Fresh strawberries can enliven a shortcake, sweeten a smoothie and make muffins special, but they also cook down magnificently. Turn strawberries into jam to enjoy their luscious flavor well past their season or cook them into a coulis for an elegant dessert presentation. Strawberries retain their vivid color and much of their vitamin C when cooked, so they're as healthful as they are beautiful.
While a simple fresh strawberry sauce requires little more than macerating sliced berries in sugar, a more elegant fruit topping comes from boiling the strawberries in simple syrup. Cut the green tops off fresh strawberries before cooking them. Slice large berries into halves or quarters so they cook more quickly and place them in a saucepan with just enough water to cover them. Add sugar to your taste -- about one-quarter cup per cup of berries is a good place to start -- and boil the berries over medium heat until they become soft enough to mash with a fork. Pour the sauce over pancakes or angel food cake.
Strawberry jam is really just strawberry sauce with pectin, a soluble fiber, added to thicken it. If you aren't used to making your own preserves, pectin may be an unfamiliar ingredient to you, but you'll find instructions for use printed on the package. Most recipes for strawberry jam contain a large amount of sugar; while you might be tempted to reduce the amount, the sugar acts as a natural preservative, so it's vital to use it as specified in the recipe. Lemon juice in strawberry jam recipes also helps keep the final product free from contamination. Always sterilize canning equipment and bring all ingredients to a rolling boil for safe canning.
A coulis is a sophisticated name for a cooked fruit sauce. To make a strawberry coulis, boil strawberries with sugar and water until they turn soft as you would for a typical strawberry sauce. When the strawberries are fully cooked and the sauce has reduced by about a quarter, add a teaspoon of balsamic vinegar or lemon juice per cup of strawberries. Note that these measurements are per cup of raw or frozen strawberries, not per cup of the reduced sauce. Blend the sauce thoroughly with a stick blender and pour it through a sieve to remove the seeds and some of the pulp. Serve the coulis under a slice of dense chocolate cake or drizzled over ice cream.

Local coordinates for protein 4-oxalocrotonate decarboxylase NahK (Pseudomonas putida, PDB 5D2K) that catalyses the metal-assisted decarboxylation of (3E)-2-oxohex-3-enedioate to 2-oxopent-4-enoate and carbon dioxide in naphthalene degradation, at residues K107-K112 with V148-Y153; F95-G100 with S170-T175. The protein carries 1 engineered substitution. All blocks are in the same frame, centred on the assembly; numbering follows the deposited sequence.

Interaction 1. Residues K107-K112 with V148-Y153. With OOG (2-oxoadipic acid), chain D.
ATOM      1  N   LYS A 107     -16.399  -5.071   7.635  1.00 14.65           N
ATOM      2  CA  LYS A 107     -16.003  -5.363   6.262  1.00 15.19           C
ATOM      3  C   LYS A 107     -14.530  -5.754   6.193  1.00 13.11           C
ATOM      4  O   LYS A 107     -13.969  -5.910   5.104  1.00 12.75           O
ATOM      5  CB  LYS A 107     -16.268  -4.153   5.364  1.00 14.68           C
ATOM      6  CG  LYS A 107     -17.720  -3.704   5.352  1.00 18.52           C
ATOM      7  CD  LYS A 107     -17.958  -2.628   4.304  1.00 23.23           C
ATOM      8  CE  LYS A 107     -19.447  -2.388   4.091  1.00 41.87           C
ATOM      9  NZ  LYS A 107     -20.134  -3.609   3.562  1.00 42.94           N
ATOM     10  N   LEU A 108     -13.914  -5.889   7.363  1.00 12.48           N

Strawberries are low in calories, at only 50 calories per cup, but adding sugar during boiling to make jam or sauce makes the finished product more caloric. The berries are an excellent source of vitamin C, providing more than a day's worth of the vitamin in an average 2,000-calorie diet. You'll also get 4 grams of fiber per cup of strawberries.
How to Cook Strawberries
Tayberry Jam Recipe
How to Eat Raspberries
How to Freeze Raspberries
How to Make Mango Preserves
How to Cook Down Fresh Blueberries
How to Make Lemonade by Boiling the ...
How to Make Blueberry Jam
How Do I Thicken Blueberries to Make ...
How to Make Strawberry Lemonade
How to Make Strawberry Slushies
How to Make Sweet Syrup With Fruit Juice
How to Make a Healthy Pancake Syrup
How to Substitute Splenda for Sugar
How to Prepare Peaches to Make Peach Pie
How to Make Fresh Strawberry Frosting ...
Can I Boil a Pear to Soften It?
How to Make Goji Berry Tea
How to Freeze Fresh Beets
How Do I Prepare Pears for Freezing?
Lauren Whitney covers science, health, fitness, fashion, food and weight loss. She has been writing professionally since 2009 and teaches hatha yoga in a home studio. Whitney holds bachelor's degrees in English and biology from the University of New Orleans.